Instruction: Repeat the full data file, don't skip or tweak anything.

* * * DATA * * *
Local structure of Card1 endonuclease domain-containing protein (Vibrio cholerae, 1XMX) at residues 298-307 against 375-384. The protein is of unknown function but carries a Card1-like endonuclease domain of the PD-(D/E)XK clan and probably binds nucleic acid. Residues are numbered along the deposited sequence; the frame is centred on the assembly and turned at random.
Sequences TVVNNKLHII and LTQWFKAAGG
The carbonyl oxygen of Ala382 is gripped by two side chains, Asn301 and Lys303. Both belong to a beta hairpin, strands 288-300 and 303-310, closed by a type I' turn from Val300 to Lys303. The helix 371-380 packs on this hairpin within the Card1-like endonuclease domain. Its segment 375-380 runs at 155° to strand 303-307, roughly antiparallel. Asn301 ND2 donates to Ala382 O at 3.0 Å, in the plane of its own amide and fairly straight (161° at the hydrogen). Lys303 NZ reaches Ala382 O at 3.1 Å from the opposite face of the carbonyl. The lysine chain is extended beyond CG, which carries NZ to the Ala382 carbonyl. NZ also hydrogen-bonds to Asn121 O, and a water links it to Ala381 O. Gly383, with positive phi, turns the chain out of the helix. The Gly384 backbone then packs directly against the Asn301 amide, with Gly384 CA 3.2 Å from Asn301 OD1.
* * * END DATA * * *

Local structure of Card1 endonuclease domain-containing protein (Vibrio cholerae, 1XMX) at residues 298-307 against 375-384. The protein is of unknown function but carries a Card1-like endonuclease domain of the PD-(D/E)XK clan and probably binds nucleic acid. Residues are numbered along the deposited sequence; the frame is centred on the assembly and turned at random.
Sequences TVVNNKLHII and LTQWFKAAGG
The carbonyl oxygen of Ala382 is gripped by two side chains, Asn301 and Lys303. Both belong to a beta hairpin, strands 288-300 and 303-310, closed by a type I' turn from Val300 to Lys303. The helix 371-380 packs on this hairpin within the Card1-like endonuclease domain. Its segment 375-380 runs at 155° to strand 303-307, roughly antiparallel. Asn301 ND2 donates to Ala382 O at 3.0 Å, in the plane of its own amide and fairly straight (161° at the hydrogen). Lys303 NZ reaches Ala382 O at 3.1 Å from the opposite face of the carbonyl. The lysine chain is extended beyond CG, which carries NZ to the Ala382 carbonyl. NZ also hydrogen-bonds to Asn121 O, and a water links it to Ala381 O. Gly383, with positive phi, turns the chain out of the helix. The Gly384 backbone then packs directly against the Asn301 amide, with Gly384 CA 3.2 Å from Asn301 OD1.